The molar mass of CO2 is 44 g/mol. Therefore mmol CO2 = 16.01/44 = 0.364 mmol

For every 1 CO2 molecule, there is 1 C atom
For every 1 mol of CO2 molecules, there is 1 mol of C atoms
For every 0.364 mmol of CO2 molecules, there is 0.364 mmol of C atoms
Calculate the mass of 0.364 mmol of C atoms.

An important thing to understand is that all of the C in the products originated in the starting material, and the same is true for the H. Some of the O came from the starting material, and some came from oxygen gas:

CxHyOz + nO2  xCO2 + (y/2)H2O

My research: Google Scholar and Researchgate

#### Yusuf

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##### Re: Need help on getting the Emperical formula?
« Reply #3 on: August 29, 2012, 06:31:10 PM »

I don't understand how first of all the compound went from having a total mass of 10.68 mg? to gaining a mass of 20.38 mg?

The products of a combustion reaction will have more mass than the fuel, because oxygen is also a reactant.  If you try to write a balanced chemical reaction, you'll noticed it.  You don't really need that because of the way this problem is set up, but its a good habit to get into.

Quote
Also, how do you get the mole  number for carbon in "16.01 mg CO2 = 0.364 mmol CO2 --> contains 0.364 mmol C: mass = 4.369 mg", are you not taking the amu of oxygen into account in order to get .364? It just makes no sense, so can someone please help me understand this, thank you!

Now, you want to forget the added oxygen, to compute the amount of carbon in the sample.  Hard for me to see your problem, so maybe you should try to see where these calculations come from?

Thanks man, I figured out some of the problems I was having; however I'm wondering if their is any sign to tell you that you must multiply the emperical formula by a certain number like 2 or 3. Like If I had C:.5, O:.333, and H: 1.333?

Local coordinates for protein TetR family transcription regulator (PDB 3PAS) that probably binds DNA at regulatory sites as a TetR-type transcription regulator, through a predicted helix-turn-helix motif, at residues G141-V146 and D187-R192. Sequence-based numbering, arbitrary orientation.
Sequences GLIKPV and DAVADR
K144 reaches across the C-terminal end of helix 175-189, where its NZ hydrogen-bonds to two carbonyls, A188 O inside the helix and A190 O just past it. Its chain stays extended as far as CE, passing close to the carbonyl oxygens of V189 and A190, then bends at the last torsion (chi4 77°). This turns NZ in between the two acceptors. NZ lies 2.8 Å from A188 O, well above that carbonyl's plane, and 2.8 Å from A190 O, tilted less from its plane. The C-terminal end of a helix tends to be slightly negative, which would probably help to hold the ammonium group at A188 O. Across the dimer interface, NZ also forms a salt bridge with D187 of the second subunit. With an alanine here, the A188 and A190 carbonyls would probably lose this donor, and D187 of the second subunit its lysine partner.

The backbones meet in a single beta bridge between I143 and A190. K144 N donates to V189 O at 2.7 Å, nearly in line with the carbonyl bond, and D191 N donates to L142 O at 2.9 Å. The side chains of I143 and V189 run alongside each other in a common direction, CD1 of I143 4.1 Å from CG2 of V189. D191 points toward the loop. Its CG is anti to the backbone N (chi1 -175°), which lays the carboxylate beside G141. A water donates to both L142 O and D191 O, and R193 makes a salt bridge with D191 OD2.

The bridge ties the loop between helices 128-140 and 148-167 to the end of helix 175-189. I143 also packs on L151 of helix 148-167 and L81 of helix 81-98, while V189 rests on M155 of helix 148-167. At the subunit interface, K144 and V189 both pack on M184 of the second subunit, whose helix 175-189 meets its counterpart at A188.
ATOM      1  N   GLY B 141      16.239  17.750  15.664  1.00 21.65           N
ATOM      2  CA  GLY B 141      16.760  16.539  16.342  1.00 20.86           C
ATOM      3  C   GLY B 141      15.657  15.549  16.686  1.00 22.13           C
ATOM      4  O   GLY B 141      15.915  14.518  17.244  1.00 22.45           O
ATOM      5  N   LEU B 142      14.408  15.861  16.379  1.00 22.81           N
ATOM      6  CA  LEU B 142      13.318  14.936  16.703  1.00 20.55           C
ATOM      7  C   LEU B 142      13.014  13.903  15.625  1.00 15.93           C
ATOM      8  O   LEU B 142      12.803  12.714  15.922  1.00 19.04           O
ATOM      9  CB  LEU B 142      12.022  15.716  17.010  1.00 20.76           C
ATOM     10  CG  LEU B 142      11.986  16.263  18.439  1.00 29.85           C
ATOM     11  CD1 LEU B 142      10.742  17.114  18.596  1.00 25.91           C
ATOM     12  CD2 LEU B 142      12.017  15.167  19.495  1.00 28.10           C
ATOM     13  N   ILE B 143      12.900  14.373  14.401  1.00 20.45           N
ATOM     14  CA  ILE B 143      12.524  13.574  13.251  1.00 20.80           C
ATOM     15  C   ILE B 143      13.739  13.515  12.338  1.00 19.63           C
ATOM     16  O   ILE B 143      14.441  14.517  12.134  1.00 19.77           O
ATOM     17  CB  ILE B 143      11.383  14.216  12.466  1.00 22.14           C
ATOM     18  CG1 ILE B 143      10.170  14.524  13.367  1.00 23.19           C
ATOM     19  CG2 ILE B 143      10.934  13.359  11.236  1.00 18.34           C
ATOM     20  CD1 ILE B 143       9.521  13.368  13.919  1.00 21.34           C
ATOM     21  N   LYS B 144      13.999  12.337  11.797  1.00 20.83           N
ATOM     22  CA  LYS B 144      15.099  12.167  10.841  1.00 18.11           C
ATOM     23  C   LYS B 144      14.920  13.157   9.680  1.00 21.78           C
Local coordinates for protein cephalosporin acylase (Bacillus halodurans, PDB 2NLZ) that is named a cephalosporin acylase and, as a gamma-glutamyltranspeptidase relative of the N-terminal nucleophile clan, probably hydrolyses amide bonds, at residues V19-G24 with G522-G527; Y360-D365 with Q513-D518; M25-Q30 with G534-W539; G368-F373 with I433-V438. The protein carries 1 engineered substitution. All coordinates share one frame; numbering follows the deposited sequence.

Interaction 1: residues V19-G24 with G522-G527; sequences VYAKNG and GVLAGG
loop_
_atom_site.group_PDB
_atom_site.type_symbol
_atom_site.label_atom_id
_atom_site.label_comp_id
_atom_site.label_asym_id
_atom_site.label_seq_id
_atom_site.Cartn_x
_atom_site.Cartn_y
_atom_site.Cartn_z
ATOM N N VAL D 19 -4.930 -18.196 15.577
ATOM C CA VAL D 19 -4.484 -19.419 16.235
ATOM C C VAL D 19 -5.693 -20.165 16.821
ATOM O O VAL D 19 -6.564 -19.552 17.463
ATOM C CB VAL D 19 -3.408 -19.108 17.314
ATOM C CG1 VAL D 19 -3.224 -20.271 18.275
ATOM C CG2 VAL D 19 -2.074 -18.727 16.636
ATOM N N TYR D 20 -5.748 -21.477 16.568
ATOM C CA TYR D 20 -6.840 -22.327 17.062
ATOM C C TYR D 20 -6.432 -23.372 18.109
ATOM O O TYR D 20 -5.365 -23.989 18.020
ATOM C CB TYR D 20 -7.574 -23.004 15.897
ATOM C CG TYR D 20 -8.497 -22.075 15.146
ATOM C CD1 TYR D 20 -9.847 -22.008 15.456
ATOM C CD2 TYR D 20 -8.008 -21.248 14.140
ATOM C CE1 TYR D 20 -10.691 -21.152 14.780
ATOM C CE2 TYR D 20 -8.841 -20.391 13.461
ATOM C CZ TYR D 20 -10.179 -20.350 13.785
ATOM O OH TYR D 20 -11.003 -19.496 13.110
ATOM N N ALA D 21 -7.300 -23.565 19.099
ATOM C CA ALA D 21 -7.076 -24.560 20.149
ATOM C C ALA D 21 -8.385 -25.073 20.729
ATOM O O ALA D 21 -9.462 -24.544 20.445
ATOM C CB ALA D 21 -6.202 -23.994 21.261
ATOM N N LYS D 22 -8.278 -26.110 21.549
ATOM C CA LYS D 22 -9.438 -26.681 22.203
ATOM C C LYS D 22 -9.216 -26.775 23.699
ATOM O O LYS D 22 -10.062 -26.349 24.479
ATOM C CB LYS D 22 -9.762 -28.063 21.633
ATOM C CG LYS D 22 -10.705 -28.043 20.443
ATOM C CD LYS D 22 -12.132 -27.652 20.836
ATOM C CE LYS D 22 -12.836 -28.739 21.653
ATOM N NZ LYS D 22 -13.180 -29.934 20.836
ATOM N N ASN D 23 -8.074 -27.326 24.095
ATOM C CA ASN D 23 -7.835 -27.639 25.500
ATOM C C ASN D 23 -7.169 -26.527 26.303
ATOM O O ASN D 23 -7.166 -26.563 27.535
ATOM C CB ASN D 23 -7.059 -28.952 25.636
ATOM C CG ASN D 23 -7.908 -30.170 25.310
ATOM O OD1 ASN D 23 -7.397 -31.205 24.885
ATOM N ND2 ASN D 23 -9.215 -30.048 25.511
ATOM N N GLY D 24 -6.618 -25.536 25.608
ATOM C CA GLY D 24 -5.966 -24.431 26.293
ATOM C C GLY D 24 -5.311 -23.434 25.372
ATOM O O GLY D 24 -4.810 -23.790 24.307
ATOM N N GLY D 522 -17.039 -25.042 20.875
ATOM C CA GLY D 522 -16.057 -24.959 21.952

#### Hunter2

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##### Re: Need help on getting the Emperical formula?
« Reply #4 on: August 30, 2012, 01:14:28 AM »
Yes you  have to.

C 0.5, O 0.333, H 1.333  devided by 0.5

C 1, O 0.666 H 2.666  times 2

C 2 O 1.333 H 5.3333 times 3

C 6 O 4 H 16

C6H16O4

#### Borek

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##### Re: Need help on getting the Emperical formula?
« Reply #5 on: August 30, 2012, 02:27:37 AM »
Yes you  have to.

C 0.5, O 0.333, H 1.333  devided by 0.5

C 1, O 0.666 H 2.666  times 2

C 2 O 1.333 H 5.3333 times 3

C 6 O 4 H 16

C6H16O4

This is incorrect. Empirical formula should have the smallest possible integer coefficients, so you have to divide all by 2 now.

Besides, I don't see a reason to multiply by 2 in the second step. If you see something like 0.666 multiplying it by 3 gives (almost exactly) 2, so that would be the logical move. Accidentally that would also get rid of the 2.666 and it would also immediately gave the correct final answer.
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#### Hunter2

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##### Re: Need help on getting the Emperical formula?
« Reply #6 on: August 30, 2012, 06:45:01 AM »
I agree my fault.